Extended grazing has become shorthand for keeping cattle out longer than the neighbours — but should producers be looking to push the envelope at the other end of the season too?
Some of the province’s most ardent champions of the practices say it might be easiest to grow the grazing season into the spring.
Why it matters: “Extended grazing” is usually translated into pushing the grazing season longer in the fall, but some of Manitoba’s grazing management champions say carefully managed spring grazing can be a winner too.
Brian Harper says that’s exactly what he’s been doing. His family’s Circle H Farms earned this year’s national TESA award for environmental stewardship from the Canadian Cattlemen’s Association. During the summer they wholeheartedly embrace high stock density grazing. The cattle move into an area and graze intensely for a short period, before being moved on, while the pasture then gets a long rest to recover.
But alongside these practices, which have been tipped for increasing organic matter, biodiversity and forage performance, they’ve also worked to stretch the season out as long as possible. Not only are their animals out long after the traditional grazing period, they also go out earlier.
“We’re always looking from the back end, but there’s nothing wrong with extending it from the front end as well,” he told attendees during a recent extended grazing workshop at Manitoba Beef and Forage Initiatives north of Brandon.
His herd is bale grazed during the winter, something he says has never been a problem despite common concerns that snow might get too deep for cattle to access and manoeuvre around the field. In fact, he argued, drifts have come more than halfway up the bale in the past before he has been forced to cut a trail to and around the bale. Conversely, he says those years might have provided some of his better results, as cattle were less prone to travel and spread out the bale.
It is partly those grazing systems, along with stockpiled forage through the spring, which allows Harper to beat his neighbours to the pasture when snow starts to melt.
Harper’s cattle were in the field as of April 18 this year, while many of Manitoba’s beef farmers struggled to get their herds out of the yard throughout May. A dry winter and cold spate made for slow pastures this spring, leaving Manitoba’s cattle industry searching for extra feed.
Farmers who put out cattle too early this year risked stressing their pasture and losing capacity later in the year, provincial extension staff warned at the time. Staff like Pam Iwanchysko, a provincial livestock specialist based in Dauphin, noted that some cattle were being turned out on pasture that had not greened enough to sustain them.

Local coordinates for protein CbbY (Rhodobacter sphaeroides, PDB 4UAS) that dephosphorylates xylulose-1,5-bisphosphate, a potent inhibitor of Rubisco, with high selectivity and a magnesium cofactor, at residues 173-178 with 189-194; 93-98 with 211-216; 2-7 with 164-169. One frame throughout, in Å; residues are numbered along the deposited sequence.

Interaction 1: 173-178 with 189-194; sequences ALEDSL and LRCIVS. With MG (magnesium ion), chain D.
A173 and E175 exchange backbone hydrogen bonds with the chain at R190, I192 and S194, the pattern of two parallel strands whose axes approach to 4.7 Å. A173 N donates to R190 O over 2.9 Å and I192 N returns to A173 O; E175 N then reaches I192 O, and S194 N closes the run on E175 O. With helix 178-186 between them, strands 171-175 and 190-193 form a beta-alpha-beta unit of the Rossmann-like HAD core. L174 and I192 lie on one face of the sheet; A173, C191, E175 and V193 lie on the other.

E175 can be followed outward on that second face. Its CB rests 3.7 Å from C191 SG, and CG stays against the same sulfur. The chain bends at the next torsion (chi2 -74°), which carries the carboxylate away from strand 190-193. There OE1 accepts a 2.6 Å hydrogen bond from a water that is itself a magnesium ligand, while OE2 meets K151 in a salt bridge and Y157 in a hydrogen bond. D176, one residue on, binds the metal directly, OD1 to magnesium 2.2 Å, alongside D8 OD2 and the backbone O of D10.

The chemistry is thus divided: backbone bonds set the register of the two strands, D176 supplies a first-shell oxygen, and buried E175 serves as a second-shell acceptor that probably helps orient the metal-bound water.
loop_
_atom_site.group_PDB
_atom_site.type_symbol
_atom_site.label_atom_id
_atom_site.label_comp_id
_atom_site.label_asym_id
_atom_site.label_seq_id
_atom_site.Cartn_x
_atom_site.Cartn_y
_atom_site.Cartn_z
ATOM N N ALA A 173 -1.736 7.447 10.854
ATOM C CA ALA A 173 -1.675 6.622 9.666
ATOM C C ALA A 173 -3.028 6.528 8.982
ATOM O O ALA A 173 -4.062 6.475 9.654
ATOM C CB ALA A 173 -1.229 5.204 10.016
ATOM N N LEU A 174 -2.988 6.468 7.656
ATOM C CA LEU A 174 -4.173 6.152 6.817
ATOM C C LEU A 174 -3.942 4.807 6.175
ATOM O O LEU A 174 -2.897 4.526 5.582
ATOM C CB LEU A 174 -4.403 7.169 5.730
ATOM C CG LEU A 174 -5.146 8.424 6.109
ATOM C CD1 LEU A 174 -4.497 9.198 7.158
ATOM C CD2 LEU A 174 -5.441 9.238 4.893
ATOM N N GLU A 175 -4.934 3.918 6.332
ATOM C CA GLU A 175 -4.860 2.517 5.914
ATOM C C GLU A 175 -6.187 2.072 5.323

Harper, however, says he has noticed no such thing, despite his own early turnout.
His planned grazing system may help combat that risk, he added. Under his system, a harshly grazed parcel of land is then left alone for months to recover, and the same parcel of land is unlikely to see the same stress the following year. Harper is also a believer in disruption, constantly changing up variables like stocking rate, grazing intensity in each paddock and time of year when that paddock is grazed to avoid cumulating stress on a certain piece of land.
His mix of grazing strategies also feeds into his ability to extend in the spring, he contends. Studies on his land have shown a jump in organic matter, Solvita test results for organic matter had jumped from “low” to “high” within three years on one piece of land under study, and the same parcel saw increased nitrogen and phosphorus mineralization. In turn, he says, his grazing practices and increased soil health have led to warmer soils in the spring, jump-starting growth.
Matt Van Steelandt of Triple V Ranch near Melita takes a similar stance on spring grazing. Extended grazing into the spring may be one of the easiest forms of extended grazing, he argued, as well as being critical to allowing his herd to calve on grass.
“Where can we set acres aside to push biomass into the off season?” was the question he posed.
Like Harper, Van Steedandt turns to stockpiled forage, although he notes that months of winter can deteriorate feed, and that high-quality forage makes it easier to assure quality come spring.
“The best thing we need to do is plan,” he said.
Is extended grazingworth it?
Manitoba’s 2019 beef cow-calf cost-of-production figures say farmers will spend 36 per cent of their costs (the largest proportion of cost registered) on feed, counting 195 days of winter feeding and 35 days of extended grazing.
Producers who push that extended grazing window might see that cost drop. According to the same cost-of-production report, the province is forecasting a $2.14 winter feeding cost per head per day, compared to 83 cents a day of extended grazing.
All extended grazing practices fell well below that $2.14-per-day cost, he said at an extended grazing workshop north of Brandon in early December.
The reality may be yet more stark this year, Fedak said, given the province’s feed challenges. Figures based on seven-cents-a-pound hay, show a $2.90-per-head-per-day cost for 195 winter feeding days, compared to 84 cents a day in 35 extended grazing days and 96 cents a day for 135 days regular grazing.
For Ryan Boyd, a mixed farmer near Forrest, the argument certainly holds merit. Boyd turns to a long list of grazing strategies every year in an effort to keep cattle in the field, including corn grazing. He likes its easy energy and attractive cost-profit ratio, offset by the risk of an unbalanced ration if cattle gorge themselves on cobs. It also requires more careful management with supplemental feed higher in protein.
Bale grazing, swath grazing and stockpiled forage have provided less management-intensive options, while Boyd also experiments with crop residue and cover crop grazing.
The extended grazing is a “no-brainer” if hay stays below five cents a pound, Boyd said.